My vision of a reactionary future is a state with a secure but small government, that insists on its own sovereignty but is otherwise light in touch; that supports norms of traditional social behaviour but does not enforce them; that is tolerant of both home-grown and immigrant minority subcultures but does not permit them to attempt to impose themselves or their sensitivities on the traditional culture of the country.
I think that will work well. I want it because I think it will work well. If I am wrong, and it works badly — under-regulated businesses pauperise the bulk of the population; immigrant ghettoes subvert the native culture and cause crime and disorder; other problems I have not anticipated — then I don’t want it.
Among those of us who call ourselves reactionaries, there are some with very different visions of a reactionary society. If one of them, like me, says that they wish to see their vision realised because it will work well, then we are allies, in spite of our conflicting visions, because the reactionary principle we share is that neither they nor I get to decide how a good society is to be achieved. That is a matter for the legitimate sovereign, not for votes or opinion polls or TV debates.
I do not hold it at all likely that a newly-installed reactionary regime will immediately establish a state exactly according to my particular vision. So be it. A reactionary ruler has a precious attribute that no non-reactionary ruler can have: his legitimacy is independent of his policy.
If a ruler imposes heavy wealth taxes, and they drive investment out of the country, and jobs disappear, and the people become poorer, and his revenues fall, he can shrug, and say, “that turned out badly”, and reverse the policy. If a group of radical Wiccanists buy a couple of square miles of land, set up a private village, permitted by the policy of religious freedom, and then start sneaking out to bomb churches, the government can ban their organisations and require specific licensing for any new religious community. In neither case will the U-turn in policy undermine the right of the government to keep on governing.
This shit is difficult, and I don’t expect anyone to get it right first time. One of the great problems of democracy is that those in power (whether formal or informal) largely achieve it by associating themselves with specific policies, and are therefore subject to overwhelming incentive to hold those same policies regardless of evidence. The shift of power from politicians to academics was intended to solve this problem, but it only resulted in turning academics into politicians, their academic positions tied to the policies they support, and no more able to recant an error than an elected representative. A climatologist radically changing his estimate of the climate sensitivity is in exactly the same position as a Member of Parliament crossing the floor of the house.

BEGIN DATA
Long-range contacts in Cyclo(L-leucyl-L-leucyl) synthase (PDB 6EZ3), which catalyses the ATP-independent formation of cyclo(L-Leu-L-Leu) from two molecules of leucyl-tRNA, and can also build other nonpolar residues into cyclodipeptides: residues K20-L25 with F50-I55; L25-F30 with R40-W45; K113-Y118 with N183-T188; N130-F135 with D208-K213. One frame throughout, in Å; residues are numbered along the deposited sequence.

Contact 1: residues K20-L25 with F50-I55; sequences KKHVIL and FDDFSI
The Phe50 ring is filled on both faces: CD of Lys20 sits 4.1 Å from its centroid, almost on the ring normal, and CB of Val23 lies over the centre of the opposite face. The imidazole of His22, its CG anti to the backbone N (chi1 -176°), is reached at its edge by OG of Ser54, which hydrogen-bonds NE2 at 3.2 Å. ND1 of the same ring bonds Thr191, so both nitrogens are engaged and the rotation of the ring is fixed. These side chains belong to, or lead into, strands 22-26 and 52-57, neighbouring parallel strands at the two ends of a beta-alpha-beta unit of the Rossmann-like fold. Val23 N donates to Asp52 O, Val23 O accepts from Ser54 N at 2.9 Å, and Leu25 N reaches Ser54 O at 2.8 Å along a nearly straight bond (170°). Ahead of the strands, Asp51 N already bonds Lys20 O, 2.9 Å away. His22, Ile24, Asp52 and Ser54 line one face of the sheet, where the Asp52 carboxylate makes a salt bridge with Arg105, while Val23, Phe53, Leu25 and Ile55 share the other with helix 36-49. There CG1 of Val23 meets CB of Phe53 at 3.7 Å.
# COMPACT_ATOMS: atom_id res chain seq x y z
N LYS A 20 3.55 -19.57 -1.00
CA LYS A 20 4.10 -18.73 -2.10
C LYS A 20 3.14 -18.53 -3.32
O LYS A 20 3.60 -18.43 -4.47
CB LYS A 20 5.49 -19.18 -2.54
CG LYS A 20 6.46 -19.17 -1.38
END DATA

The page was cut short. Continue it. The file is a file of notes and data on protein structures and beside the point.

If a new King comes to absolute power, and adopts policies that I think are bad, I will wait for him to see the bad effects, and fix the policies. He is far more likely to be responsive to reality than is a sprawling institutional structure that admits acolytes to its ranks on the basis of their loyalty to the political campaigns of the moment. That is the fatal flaw of the Modern Structure: by tying legitimacy to particular policies, it produces policy based on what sounds good in an ivory tower, not on what pleases Nature or Nature’s God when it is applied.
Questions of policy are relevant to reactionaries only as demonstrations of the failings of the Modern Structure to recognise failure and respond to it.
Admittedly, the question of what “working well” means is not quite as clear-cut as I would like. It’s conceivable that the ruler could decide that the policies I want are working badly, when it seems to me they are working well. We are all so used to dealing with politicians who will swear blind that obvious catastrophes are triumphs that I think we tend to overestimate this problem. A sovereign who benefits from real success and is harmed by real failure is, in my judgement, far more likely to assess success and failure more reasonably than a politician who benefits only from the popular perception of success. The key difference is that a secure King cares what his subjects think of the country, not what they think of him. He may still prefer the effects of policies that are not my own favourites, but if he does then they are almost sure to be good enough. Good government is very difficult, and satisficing is a perfectly sane approach.
Update: I just saw nickbsteve's latest. He makes a related point: that while it is in the nature of the Cathedral to make factual errors, the particular factual errors it makes are not the most important thing, compared to the mechanisms that cause it to make those errors. I would say that the particular failing of the Cathedral is not the fact of its making errors, but its relative inability to correct them, for the reasons above.